Review by Shelley Hampton
They say ‘War is hell’, ‘It’s not a game’.
In this wonderfully clever production, Our Boys, Dave Simms has masterfully opened a window into the effect of the horror of war on five veterans.
This is probably one of the best productions I have seen from Adelaide Repertory Theatre Company for multiple reasons – the talent and presence of the actors, skilful directing and a moving insightful story.
This latest offering from Simms is a rollercoaster of emotion. Moments of absolute ‘split your sides’ hilarity lift the audience in spirits and joy, only to be thrust down again into the harsh reality of war. We are so desensitised today by these conflicts as they pervade our existence through television, film and social media, that we have forgotten the very human costs that linger long after the bombs have dropped or the gun has fired.
This play by Jonathan Lewis was first performed in 1993. We find ourselves in a military hospital in Woolwich in 1984. We are immediately drawn into the comic banter and game playing of the bored patients – Joe, a soldier of the Blues and Royals injured in the 1982 IRA Hyde Park bombing (Adam Tuominen), Keith (Leighton Vogt), a Northern Irish private with a leg injury, Ian (Patrick Marlin), recovering from a gunshot wound to the head, and others, not so heroically-injured – Parry (James Edwards), who has lost some toes to frostbite, and Mick (Nick Duddy), who has been circumcised due to an infection.

Their fun and game playing is interrupted early by the arrival of a “Rupert”, Potential Officer Menzies (Lee Cook), who is there for an operation on his bottom before proceeding to Sandhurst. This provides some of the very interesting dynamics of the play, where the ‘them and us’ attitudes of the lower ranking patients come into play. At times the interactions are good humoured but there is always an undercurrent war of words.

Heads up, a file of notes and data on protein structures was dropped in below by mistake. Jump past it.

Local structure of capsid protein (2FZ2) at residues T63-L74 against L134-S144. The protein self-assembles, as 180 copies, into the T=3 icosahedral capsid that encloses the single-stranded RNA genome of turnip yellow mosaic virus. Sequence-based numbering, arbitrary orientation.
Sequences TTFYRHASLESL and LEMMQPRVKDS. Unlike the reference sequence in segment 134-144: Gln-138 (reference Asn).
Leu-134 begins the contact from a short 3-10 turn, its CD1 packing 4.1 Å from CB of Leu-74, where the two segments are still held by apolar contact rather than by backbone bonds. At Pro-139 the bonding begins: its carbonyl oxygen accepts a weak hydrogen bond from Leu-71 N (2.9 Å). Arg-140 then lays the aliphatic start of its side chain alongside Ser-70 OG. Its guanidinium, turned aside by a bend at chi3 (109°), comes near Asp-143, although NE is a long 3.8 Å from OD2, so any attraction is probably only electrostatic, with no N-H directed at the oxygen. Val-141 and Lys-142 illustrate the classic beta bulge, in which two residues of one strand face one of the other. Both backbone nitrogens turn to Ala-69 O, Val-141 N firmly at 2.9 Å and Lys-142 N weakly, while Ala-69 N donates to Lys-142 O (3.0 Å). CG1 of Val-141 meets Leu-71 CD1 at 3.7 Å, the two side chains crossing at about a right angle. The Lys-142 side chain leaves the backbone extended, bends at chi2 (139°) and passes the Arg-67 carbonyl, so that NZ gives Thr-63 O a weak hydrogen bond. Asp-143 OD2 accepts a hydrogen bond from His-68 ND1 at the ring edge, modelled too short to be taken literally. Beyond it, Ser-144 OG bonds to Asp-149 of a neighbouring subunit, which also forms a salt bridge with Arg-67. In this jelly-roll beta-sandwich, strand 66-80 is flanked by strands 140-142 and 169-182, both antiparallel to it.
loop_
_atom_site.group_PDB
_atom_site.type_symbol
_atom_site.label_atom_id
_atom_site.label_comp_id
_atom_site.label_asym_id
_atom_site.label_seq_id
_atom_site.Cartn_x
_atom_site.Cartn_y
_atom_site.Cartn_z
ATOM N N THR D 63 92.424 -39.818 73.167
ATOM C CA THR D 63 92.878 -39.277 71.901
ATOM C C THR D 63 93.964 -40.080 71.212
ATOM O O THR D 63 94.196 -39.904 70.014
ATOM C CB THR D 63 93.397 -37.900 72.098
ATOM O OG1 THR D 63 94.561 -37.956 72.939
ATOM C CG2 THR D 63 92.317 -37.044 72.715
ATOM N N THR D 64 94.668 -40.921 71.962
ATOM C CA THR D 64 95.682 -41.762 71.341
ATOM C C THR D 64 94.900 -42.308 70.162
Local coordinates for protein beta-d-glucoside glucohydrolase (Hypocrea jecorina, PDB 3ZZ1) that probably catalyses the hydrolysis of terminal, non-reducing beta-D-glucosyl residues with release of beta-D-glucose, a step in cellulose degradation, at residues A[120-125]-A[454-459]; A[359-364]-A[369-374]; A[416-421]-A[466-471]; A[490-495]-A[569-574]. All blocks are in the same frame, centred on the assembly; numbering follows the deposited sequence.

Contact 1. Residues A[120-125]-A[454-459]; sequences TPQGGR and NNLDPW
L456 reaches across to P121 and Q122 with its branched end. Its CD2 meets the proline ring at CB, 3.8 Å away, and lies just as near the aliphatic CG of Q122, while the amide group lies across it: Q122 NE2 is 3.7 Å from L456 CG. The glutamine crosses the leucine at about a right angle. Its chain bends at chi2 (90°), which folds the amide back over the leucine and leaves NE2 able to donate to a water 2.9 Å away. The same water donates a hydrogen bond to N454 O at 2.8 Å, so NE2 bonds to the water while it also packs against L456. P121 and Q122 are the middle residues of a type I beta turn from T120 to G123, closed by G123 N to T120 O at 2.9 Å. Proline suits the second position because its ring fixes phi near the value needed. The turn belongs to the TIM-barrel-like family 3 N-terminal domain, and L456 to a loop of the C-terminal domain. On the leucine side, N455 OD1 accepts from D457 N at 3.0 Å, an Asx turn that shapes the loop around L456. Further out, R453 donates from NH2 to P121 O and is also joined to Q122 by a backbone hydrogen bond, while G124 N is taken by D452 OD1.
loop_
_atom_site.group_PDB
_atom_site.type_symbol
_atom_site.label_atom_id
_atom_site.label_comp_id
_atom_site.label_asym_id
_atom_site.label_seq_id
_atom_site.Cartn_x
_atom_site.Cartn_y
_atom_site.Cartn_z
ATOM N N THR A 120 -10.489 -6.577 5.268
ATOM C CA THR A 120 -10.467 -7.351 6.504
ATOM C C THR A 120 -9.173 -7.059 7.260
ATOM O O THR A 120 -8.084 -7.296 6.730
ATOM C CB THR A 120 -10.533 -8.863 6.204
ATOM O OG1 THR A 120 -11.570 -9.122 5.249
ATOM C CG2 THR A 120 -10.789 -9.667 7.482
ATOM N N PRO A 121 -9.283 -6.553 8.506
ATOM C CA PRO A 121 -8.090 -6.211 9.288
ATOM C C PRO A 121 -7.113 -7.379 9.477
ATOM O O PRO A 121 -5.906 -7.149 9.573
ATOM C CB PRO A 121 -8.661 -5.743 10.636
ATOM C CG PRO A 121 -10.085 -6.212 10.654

Jonathon Lewis, the writer, certainly knows how to capture the sharp sarcastic one liner humour of the soldiers and Simms keeps the pace rolling all the way through to the heart wrenching ending.
Whilst this is a brilliant ensemble piece; each player deserves mention for their outstanding performances. Adam Tuominen again shows Adelaide why he is such an ‘in demand’ actor. His ability to inhabit a character and take us on a personal journey is extraordinary. This is by far the best role I have seen him in – from his swaggering ‘playboy style’ attitude at the start to the gut wrenchingly beautiful monologue at the end of the play. Lee Cook again shows his versatility, playing POM in a perfect clipped British accent. His portrayal of the seemingly weaker character who is the butt of the soldiers’ jokes is masterful. Nick Duddy creates an innocent Mick – youthful and gullible and physically in character throughout the play – noticeable even in the scene changes. A very amusing and watchable performance. Leighton Vogt as Keith is impressive and poignant. His comic timing, particularly in the “Beer Hunter” scene, is impeccable. James Edwards is a wonderful talent and his ‘sit down comedy’ is clever and fast. Patrick Martin deserves special mention – what an amazing performance! His ability to communicate the intense frustration of this young soldier trapped in a disabled body, deliver clear lines whilst appearing to slur speech, and ‘heal’ throughout the play is a privilege to watch.
The set, also designed by Simms, is a simple hospital room with four bed bays and allows the richness of the acting to take the limelight. The use of an oversized window is clever – allowing us to see ‘into’ the real effect of war.
Lighting by Jason Groves is clever – subtle in places and using sharp angles in others to focus on the varying emotions of the scenes. The final lighting during Tuominen’s monologue is intuitive.
This is a sharp, strong, moving piece of theatre not to be missed. Whilst brilliantly funny in places, it also has the right amount of poignant emotional moments which remind us of the real price paid by ‘Our Boys’.

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